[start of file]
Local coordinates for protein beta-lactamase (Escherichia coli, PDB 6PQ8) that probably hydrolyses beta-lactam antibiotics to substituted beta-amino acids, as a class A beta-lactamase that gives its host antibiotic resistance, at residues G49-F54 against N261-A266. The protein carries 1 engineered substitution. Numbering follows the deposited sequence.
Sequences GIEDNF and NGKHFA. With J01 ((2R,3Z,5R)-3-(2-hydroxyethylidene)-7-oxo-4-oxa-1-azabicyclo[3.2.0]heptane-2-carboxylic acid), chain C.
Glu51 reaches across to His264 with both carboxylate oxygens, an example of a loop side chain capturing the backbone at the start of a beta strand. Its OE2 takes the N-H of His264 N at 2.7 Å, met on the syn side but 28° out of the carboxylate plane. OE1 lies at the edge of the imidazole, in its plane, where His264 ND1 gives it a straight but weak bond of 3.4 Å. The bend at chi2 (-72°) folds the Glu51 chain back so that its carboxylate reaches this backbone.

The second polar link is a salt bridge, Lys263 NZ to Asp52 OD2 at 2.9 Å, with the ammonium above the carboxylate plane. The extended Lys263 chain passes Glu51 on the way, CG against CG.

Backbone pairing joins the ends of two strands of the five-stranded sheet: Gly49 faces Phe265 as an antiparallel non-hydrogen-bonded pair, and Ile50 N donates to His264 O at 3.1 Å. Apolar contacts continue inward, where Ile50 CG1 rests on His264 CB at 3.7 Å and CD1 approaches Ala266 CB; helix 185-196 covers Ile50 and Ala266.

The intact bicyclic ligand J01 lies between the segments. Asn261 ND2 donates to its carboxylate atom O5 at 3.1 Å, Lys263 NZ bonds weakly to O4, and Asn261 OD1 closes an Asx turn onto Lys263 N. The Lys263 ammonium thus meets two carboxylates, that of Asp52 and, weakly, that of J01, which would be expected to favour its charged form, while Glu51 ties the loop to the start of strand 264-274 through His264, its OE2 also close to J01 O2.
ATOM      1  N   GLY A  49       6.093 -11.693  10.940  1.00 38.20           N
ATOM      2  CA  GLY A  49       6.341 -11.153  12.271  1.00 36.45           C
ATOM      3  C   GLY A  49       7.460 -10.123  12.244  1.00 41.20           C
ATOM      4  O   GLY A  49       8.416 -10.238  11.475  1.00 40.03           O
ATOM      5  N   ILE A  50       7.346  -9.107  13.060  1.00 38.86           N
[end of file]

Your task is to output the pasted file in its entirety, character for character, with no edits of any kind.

Local coordinates for protein beta-lactamase (Escherichia coli, PDB 6PQ8) that probably hydrolyses beta-lactam antibiotics to substituted beta-amino acids, as a class A beta-lactamase that gives its host antibiotic resistance, at residues G49-F54 against N261-A266. The protein carries 1 engineered substitution. Numbering follows the deposited sequence.
Sequences GIEDNF and NGKHFA. With J01 ((2R,3Z,5R)-3-(2-hydroxyethylidene)-7-oxo-4-oxa-1-azabicyclo[3.2.0]heptane-2-carboxylic acid), chain C.
Glu51 reaches across to His264 with both carboxylate oxygens, an example of a loop side chain capturing the backbone at the start of a beta strand. Its OE2 takes the N-H of His264 N at 2.7 Å, met on the syn side but 28° out of the carboxylate plane. OE1 lies at the edge of the imidazole, in its plane, where His264 ND1 gives it a straight but weak bond of 3.4 Å. The bend at chi2 (-72°) folds the Glu51 chain back so that its carboxylate reaches this backbone.

The second polar link is a salt bridge, Lys263 NZ to Asp52 OD2 at 2.9 Å, with the ammonium above the carboxylate plane. The extended Lys263 chain passes Glu51 on the way, CG against CG.

Backbone pairing joins the ends of two strands of the five-stranded sheet: Gly49 faces Phe265 as an antiparallel non-hydrogen-bonded pair, and Ile50 N donates to His264 O at 3.1 Å. Apolar contacts continue inward, where Ile50 CG1 rests on His264 CB at 3.7 Å and CD1 approaches Ala266 CB; helix 185-196 covers Ile50 and Ala266.

The intact bicyclic ligand J01 lies between the segments. Asn261 ND2 donates to its carboxylate atom O5 at 3.1 Å, Lys263 NZ bonds weakly to O4, and Asn261 OD1 closes an Asx turn onto Lys263 N. The Lys263 ammonium thus meets two carboxylates, that of Asp52 and, weakly, that of J01, which would be expected to favour its charged form, while Glu51 ties the loop to the start of strand 264-274 through His264, its OE2 also close to J01 O2.
ATOM      1  N   GLY A  49       6.093 -11.693  10.940  1.00 38.20           N
ATOM      2  CA  GLY A  49       6.341 -11.153  12.271  1.00 36.45           C
ATOM      3  C   GLY A  49       7.460 -10.123  12.244  1.00 41.20           C
ATOM      4  O   GLY A  49       8.416 -10.238  11.475  1.00 40.03           O
ATOM      5  N   ILE A  50       7.346  -9.107  13.060  1.00 38.86           N